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Murphy's Law for asphalt czars 

Until Sunday, Madison Murphy, oil scion from El Dorado, was thought of as a small-government conservative.  

What happened Sunday was that the statewide newspaper in Little Rock quoted Murphy as saying the Highway and Transportation Department needs all those hundreds of state cars it maintains for employees.  

The newspaper further quoted him as saying that 135 employees holding administrative positions in the department's central office need to use their state cars to commute between work and home. That, he explained, is because they are on-call around the clock and might get called out to some kind of road emergency.

I think, then, that I will put in a request for a company car. I am, after all, on-call around the clock, whenever my brain is percolating with column thoughts.  

Let us say, just for example, that I got a call in the middle of the night from a source saying that Gov. Mike Beebe had gone mad and was running nude through Governor's Mansion neighborhood, eluding both his security detail and a phalanx of city patrolmen.  

To better prepare me to write a column on this extraordinary spectacle, I would stagger to my personal vehicle, the one on which I make a personal monthly payment, and drive to the area in question for on-site reporting.

By what we will call Murphy's Law, I would require a company car just for such an occasion.  

I predict I will not be granted this vehicle. The private newspaper company employing me is frugal on its outgo in light of being a for-profit enterprise beset by economic realities.

A state agency is not inconvenienced by the forced efficiencies of profit-seeking nor by the constraints of economic realities. That goes double for an agency like the Highway Department that exists with constitutional independence and with dedicated revenue.

That is why I have called our Highway Commission the "asphalt czars."

Murphy is chief among them as a Mike Huckabee appointee to a 10-year term on the Highway Commission. Now beginning his last two years, he is the newly ascended chairman.

Let us insert the rich irony here: Before going on the Highway Commission, Murphy got appointed by Huckabee in the 1990s to a special right-winger's commission — indeed, it was known as the Murphy Commission — that recommended all manner of efficiencies to limit the size of state government and eliminate waste to keep faith with the taxpayers.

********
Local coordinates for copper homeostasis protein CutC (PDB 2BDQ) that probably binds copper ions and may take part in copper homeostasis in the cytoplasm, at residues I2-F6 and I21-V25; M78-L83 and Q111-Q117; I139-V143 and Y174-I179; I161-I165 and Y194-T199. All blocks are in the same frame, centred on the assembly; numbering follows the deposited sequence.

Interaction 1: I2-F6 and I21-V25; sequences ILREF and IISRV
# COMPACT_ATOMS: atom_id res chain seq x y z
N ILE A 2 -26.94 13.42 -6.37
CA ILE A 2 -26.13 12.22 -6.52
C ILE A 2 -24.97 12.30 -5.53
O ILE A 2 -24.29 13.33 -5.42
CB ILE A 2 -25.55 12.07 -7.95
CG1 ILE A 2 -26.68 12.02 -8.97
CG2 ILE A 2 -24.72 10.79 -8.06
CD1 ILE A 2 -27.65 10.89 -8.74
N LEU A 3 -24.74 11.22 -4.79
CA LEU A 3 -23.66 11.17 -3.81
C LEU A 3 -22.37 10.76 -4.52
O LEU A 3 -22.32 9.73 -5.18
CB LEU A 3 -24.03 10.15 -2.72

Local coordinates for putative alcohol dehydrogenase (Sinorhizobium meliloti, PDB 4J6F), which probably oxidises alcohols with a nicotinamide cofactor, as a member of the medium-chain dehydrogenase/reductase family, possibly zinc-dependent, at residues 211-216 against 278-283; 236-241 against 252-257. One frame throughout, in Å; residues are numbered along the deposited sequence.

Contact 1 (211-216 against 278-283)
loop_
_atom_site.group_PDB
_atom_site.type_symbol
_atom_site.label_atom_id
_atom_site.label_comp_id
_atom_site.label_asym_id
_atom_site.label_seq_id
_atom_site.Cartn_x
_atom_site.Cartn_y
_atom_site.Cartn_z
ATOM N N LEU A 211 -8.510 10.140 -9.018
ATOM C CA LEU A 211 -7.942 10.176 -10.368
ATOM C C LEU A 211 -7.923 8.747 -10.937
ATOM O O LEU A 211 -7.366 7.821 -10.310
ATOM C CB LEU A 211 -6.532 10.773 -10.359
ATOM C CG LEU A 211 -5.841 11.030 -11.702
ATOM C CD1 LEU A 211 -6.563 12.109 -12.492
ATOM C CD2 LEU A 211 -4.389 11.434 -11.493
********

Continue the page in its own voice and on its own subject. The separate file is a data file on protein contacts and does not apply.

Beebe, who is trying to reduce state government's vehicular fleet because of unfavorable press attention, expressed displeasure with the Highway Commission for blowing off his executive order to reduce the number of vehicles, as is its right as a constitutionally independent agency.  

Murphy was responding to the governor, explaining that he had evaluated the Highway Department's fleet high and low and determined that the department needed just about very one of those cars.  

That is surely what his staff told him. Constitutional independence can lead to an insularity of experience by which a commission appointee can become overly dependent on the presumed expertise of the professional staff, thus losing broad perspective. The appointee comes to serve the trusted state employee, not the forgotten taxpayer.

This independence also can lead to an arrogance of power that, from time to time, needs to be reined in from the outside. This next legislative session with all these new small-government conservative Republicans — that would seem an ideal time.

A special highway subcommittee to hold the agency's appropriation hostage until the very end of the session, extracting whatever amount it determines to be spent to maintain vehicles it deems inessential — that is the route I would recommend.

Oh, I almost forgot: I also would propose referring to the people a constitutional amendment to put the Highway Department back under the governor. It would never pass, since people do not trust themselves to elect good governors. But it might get a few of our public cars out of private driveways.

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